September 2, 2007 by bernadiva
It’s a beautiful, beautiful thing to be able to wake up at 7:30am on a Saturday, grab my canvas shopping bag, and drive down to the Embarcadero (praying for parking) for the Ferry Building’s Farmers Market, a mere three miles from my apartment. The experience of the Ferry Building’s Farmers Market is far from ordinary, as we San Franciscans are lucky to be in fairly close proximity to a mecca of agricultural bounty – the outlying cities of Petaluma, Watsonville, Santa Cruz, Healdsburg, Sebastopol, as well as the Central Valley, are full of produce, dairy farms, artisanal cheeses, wine, you name it – it is made somewhere nearby. The quality and variety of produce is unparalleled, in my book. The best part of the Ferry Plaza market is that the merchants are hand selected – operated by the Center for Urban Education about Sustainable Agriculture (CUESA) – all of the vendors are local and most of them are organic.
This morning, a good friend and fellow food-lover and I, wiped the sleep from our eyes and walked from our (metered) parking space straight to our first stop, Blue Bottle Coffee Co., located outside of the Marketplace. The line was already long at 8:30am, but we waited patiently for the $3.00 cup of iced coffee with vanilla soymilk that is pretty close to the nectar of the Gods where coffee is concerned. For the regular drip coffee, each cup is brewed to order – hence the wait, and the priceyness…but it is so worth it.
We decided to stroll the stands and actually made a beeline for one of our favorite vendors, Marin Gourmet. They have samples galore at their tent, and they MAKE you try them (you can get full just by standing there for a few minutes). My favorite product they have is Affi’s Aubergine Pesto, a very flavorful mix of roasted eggplant and garlic, great to eat with pita chips or on bread. Luckily, if you can’t make it to the Ferry Building, you can get their things at Whole Foods & Andronico’s. Next door was the Della Fattoria tent, showcasing baskets and baskets of bread of all varieties, definitely worth checking out. After an amuse bouche of aubergine pesto, we were ready to get our grub on – we needed breakfast. Next stop: Hayes Street Grill.
It’s pretty impressive that these guys can run a pretty organized line in a makeshift kitchen. In place of dupes on a slide (thank you, Kitchen Confidential), they use bright orange post-it notes stuck to the end of the counter. I ordered the chorizo scramble, and my friend ordered the Hobbs bacon, tomato and eggs on a baguette. The Early Girl tomatoes topping my chorizo scramble were, I kid you not, the best freaking tomatoes I have ever had in my entire life. I would say it was close to a religious experience. HSG makes pretty hearty fare, and it gave us energy to keep powering through the farmers market, which was beginning to get packed (and it was only 9am).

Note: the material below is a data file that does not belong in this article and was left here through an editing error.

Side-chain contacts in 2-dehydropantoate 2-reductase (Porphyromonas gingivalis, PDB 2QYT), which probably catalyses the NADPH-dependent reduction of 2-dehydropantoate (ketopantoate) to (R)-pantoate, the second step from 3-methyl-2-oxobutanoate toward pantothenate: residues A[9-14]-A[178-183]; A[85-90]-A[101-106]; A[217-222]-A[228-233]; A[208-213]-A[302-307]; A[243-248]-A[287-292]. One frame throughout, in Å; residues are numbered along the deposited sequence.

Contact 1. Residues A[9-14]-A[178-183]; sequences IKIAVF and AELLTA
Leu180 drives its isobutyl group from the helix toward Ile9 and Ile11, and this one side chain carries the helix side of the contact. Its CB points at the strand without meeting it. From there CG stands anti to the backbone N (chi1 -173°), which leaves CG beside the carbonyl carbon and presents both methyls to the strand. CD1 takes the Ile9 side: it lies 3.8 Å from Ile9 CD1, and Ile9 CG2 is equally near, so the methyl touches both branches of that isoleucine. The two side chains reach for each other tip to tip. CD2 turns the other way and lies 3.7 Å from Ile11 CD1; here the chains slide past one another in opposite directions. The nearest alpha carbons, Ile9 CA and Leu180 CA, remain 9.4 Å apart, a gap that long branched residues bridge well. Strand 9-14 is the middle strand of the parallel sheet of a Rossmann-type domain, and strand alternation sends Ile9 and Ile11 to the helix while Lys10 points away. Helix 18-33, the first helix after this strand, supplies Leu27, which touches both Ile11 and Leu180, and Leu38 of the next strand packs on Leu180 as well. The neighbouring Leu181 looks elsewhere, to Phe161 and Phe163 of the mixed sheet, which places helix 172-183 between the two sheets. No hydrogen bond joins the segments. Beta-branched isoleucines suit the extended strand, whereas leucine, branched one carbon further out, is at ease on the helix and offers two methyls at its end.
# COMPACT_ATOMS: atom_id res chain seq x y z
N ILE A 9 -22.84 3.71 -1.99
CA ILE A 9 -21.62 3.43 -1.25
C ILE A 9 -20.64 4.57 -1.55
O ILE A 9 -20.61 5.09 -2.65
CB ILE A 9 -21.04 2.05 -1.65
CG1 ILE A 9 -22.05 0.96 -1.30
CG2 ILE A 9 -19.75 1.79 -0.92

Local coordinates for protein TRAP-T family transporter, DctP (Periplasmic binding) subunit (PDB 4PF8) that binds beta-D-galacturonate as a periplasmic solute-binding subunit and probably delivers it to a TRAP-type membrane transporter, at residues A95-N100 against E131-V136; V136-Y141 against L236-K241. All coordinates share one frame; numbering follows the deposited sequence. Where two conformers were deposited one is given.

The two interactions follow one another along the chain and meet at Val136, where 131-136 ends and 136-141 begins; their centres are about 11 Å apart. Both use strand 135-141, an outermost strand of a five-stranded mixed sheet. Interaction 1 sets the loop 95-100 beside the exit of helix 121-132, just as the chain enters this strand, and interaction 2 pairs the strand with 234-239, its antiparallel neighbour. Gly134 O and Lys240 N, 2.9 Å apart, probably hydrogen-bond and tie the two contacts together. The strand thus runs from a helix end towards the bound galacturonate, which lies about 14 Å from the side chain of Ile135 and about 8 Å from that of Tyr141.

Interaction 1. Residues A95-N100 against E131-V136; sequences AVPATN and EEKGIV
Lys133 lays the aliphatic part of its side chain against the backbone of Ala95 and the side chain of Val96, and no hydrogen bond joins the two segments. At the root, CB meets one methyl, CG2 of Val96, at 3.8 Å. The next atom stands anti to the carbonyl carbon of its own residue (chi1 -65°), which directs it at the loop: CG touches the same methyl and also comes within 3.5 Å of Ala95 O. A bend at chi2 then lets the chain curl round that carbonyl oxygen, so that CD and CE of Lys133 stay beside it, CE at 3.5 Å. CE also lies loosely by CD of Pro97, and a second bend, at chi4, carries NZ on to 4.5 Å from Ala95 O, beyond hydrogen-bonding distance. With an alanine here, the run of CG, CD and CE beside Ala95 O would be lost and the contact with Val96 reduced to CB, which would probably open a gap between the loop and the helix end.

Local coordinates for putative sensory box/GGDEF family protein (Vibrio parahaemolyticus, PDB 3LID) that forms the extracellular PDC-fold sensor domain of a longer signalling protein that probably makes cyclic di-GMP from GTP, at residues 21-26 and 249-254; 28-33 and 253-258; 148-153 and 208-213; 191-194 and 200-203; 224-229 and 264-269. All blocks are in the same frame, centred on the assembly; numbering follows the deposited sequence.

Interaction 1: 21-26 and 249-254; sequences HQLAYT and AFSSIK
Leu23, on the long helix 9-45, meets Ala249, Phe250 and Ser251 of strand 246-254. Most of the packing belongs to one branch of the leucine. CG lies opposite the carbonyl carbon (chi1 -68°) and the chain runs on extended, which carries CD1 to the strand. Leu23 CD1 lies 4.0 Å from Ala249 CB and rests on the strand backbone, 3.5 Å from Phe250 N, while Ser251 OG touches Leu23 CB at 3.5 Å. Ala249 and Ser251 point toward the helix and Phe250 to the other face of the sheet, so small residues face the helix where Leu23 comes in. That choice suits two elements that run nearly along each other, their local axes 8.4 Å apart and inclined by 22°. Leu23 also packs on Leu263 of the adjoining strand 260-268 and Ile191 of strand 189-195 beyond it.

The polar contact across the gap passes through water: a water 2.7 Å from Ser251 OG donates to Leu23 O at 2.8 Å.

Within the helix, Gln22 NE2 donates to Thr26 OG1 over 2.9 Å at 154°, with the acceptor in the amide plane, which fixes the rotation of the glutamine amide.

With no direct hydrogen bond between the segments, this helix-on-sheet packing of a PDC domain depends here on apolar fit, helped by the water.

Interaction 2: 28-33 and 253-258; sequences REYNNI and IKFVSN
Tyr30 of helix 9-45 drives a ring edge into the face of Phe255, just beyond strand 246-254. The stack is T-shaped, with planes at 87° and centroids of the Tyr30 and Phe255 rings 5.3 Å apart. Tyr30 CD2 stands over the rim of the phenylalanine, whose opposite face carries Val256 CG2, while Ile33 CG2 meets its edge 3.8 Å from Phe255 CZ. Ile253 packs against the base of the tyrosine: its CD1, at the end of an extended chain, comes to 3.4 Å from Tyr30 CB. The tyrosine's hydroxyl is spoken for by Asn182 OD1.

Here are some more photos:
See what I mean? Produce that not only looks amazing, but is absolutely fantastic. How do I know? Because most of the vendors will let you sample what they have. I ended up picking up some really robustly flavored Early Girl Tomatoes at Dirty Girl Produce based out of Santa Cruz. Their little booth was quite busy, because of the cases of dry farmed Early Girls and the selections of beans, haricots verts, carrots, and mixed greens.
I also ended up buying some more tomatoes – this time, Green Zebras and Lemon Drops, from Devoto Gardens (Sebastopol). I wanted to buy a bag of mixed greens too, but seeing as this weekend is a busy one for me, I wasn’t sure when I’d get to use them, so I will probably have to come back next weekend if I have the time.
We stopped by Marin Sun Farms (Point Reyes) to check out the meat, per a recommendation from my friend AJ – they have a pretty impressive assortment of cuts. And they sold the avant garde as well….goat spare ribs, chicken heads….not my cup of tea but I’m sure someone out there eats that. A quick stop by G.L. Alfieri Farms (Escalon) yielded a sampling of nuts and almond brittle – they specialize in fruits & nuts. My friend bought some honeycomb from Marshall’s Farm American Honey (American Canyon), then of course, we had to stop at Cowgirl Creamery for some cheeses to go with the honey. One final sweep around the plaza, mostly for more photo opportunities, and we decided to head home – it was starting to get hot, and some of the tents were already running out of stuff to sell (and it was barely 11:00 am). Armed with a bagful of ripe tomatoes, some goat cheese from Bodega Goat Cheese, a hunk of cheese from Cowgirl Creamery, and inspired by all of nature’s bounty on display, I think I’m going to have to cook for a few people tomorrow…now what should I make?
Here are a few more photos worth sharing:
Left to right: Della Fattoria breads, a gaggle of grapes, Dirty Girl’s Early Girls, and a variety of eggplant
For additional photos by yours truly, please click here!